As per usual (as of this summer), I’ll be holding down residential duties at Beat Research alongside DJ Flack. Here’s our smashing line-up for the month of August. Come and join the experimental party!
Aug 6 :: 5dots
Craig Davis (aka 5dots) began making music because it seemed like a good idea. Early experimental noise projects have given way to a more accessible sound, but his DJ work still reflects his scattershot roots. Dubstep to hiphop, breakcore to indie pop – he doesn’t like to play one genre at a time.
Craig is one half of Serious DJs. His most recent downloadable mix is remarkably eccentric / unorthodox chopped & screwed. Just the way we like it.
Aug 13 :: DJ C
It’s the return of DJ C, the co-creator of Beat Research himself.
Fresh off his European tour and visiting from his new digs in Chicago this home-town hero needs no introduction. After rocking giant festivals of teeming masses he’s looking forward to returning to the concentrated good vibes of the Enormous Room, his humble home away from home.
Expect all kinds of new musical treats collected from abroad, mixed with style and panache and, of course, a little of that ol’ Boston Bounce.
Aug 20 :: KID DD & Os Santos
KDOS is the musical alliance of local multi-intrumentalist Daniel D’Errico with young Brazilian percussion phenom Marcus Santos.
Reppin’ Salone (Sierra Leone), Wisconsin (Milwaukee and Madison!), and the Bay Area, DJ Boima holds down a whirled music dance party in San Fran, moving the massive with a mix of (pan-)African and (pan-)American pop / hip-hop / club / etc. Readers of this here blog might have noticed his name in a flurry of comments w/r/t “No Te Veo” not long ago. Boima’s keen, open ears sensed all sorts of West African dancepop resonances in that hopped-up, reggaetony banger.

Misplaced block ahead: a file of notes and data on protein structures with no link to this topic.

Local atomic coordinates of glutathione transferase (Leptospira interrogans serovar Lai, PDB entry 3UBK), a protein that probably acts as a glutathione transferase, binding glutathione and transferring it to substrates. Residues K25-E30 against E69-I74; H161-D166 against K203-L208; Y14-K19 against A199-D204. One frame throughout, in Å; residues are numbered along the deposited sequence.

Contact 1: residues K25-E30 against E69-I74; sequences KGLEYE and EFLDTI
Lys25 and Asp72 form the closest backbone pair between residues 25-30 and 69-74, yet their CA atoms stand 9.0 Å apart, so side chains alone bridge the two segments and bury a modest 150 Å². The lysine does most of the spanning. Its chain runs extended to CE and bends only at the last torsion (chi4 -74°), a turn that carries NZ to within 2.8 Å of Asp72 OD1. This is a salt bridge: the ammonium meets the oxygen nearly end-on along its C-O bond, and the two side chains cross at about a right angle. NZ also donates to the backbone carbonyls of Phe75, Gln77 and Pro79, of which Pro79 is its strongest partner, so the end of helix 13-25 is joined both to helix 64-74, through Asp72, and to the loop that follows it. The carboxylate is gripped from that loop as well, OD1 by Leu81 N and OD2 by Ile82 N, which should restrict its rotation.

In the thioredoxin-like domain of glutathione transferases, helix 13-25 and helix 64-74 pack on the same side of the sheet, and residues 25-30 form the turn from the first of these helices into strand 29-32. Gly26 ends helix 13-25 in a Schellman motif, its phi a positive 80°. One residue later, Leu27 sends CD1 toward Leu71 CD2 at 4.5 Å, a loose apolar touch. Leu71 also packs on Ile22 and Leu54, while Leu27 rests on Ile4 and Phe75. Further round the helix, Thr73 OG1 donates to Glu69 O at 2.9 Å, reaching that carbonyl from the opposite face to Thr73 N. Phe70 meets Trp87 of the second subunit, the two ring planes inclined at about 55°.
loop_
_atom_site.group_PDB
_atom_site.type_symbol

since others have
been asking you for what you hear, I might as well ask
for you to share what you here from what the youth out
in Salone are doing.
Before I tell you what I hear here, tho, allow me to quote — at some length — Boima himself (via email) describing the poetics informing the mix:
It’s a real interesting
situation with the youth. Supposedly A LOT (maybe
most) of the youth in Freetown aren’t just unemployed,
but also not in school so they pretty much don’t have
much activity for their time. I’ve also read that the
economy is basically run by the diaspora sending money
back so there’s a definite idea that the U.S. (by
extension hip hop) is kind of like a gold mine. It’s
recently urbanized (last ten years) because of the war
and the refugee camps that have turned into
neighborhoods in the city. So maybe it’s a situation
that has the danger of becoming like Brazil, or the
Bronx in the 70′s (or Luanda, Soweto, Kingston, etc.)
I hope not, at least to spare the violence associated
with those places . From what I gather right now
violence is low, and apparently elections went off on
Saturday without a problem.
Oh.. and another thing is that reggae has always been
popular in Sierra Leone, but there’s a interesting
claim to reggae and dancehall that many Sierra
Leoneans make, due to the fact that the Freetown
Colony was settled by former Jamaicans, British and
Canadians. Many Sierra Leoneans think of reggae as
their native music and that Jamaica is a fraternal
twin of sorts, So much so that when the war happened
in 97 and I was supposed to go visit with my father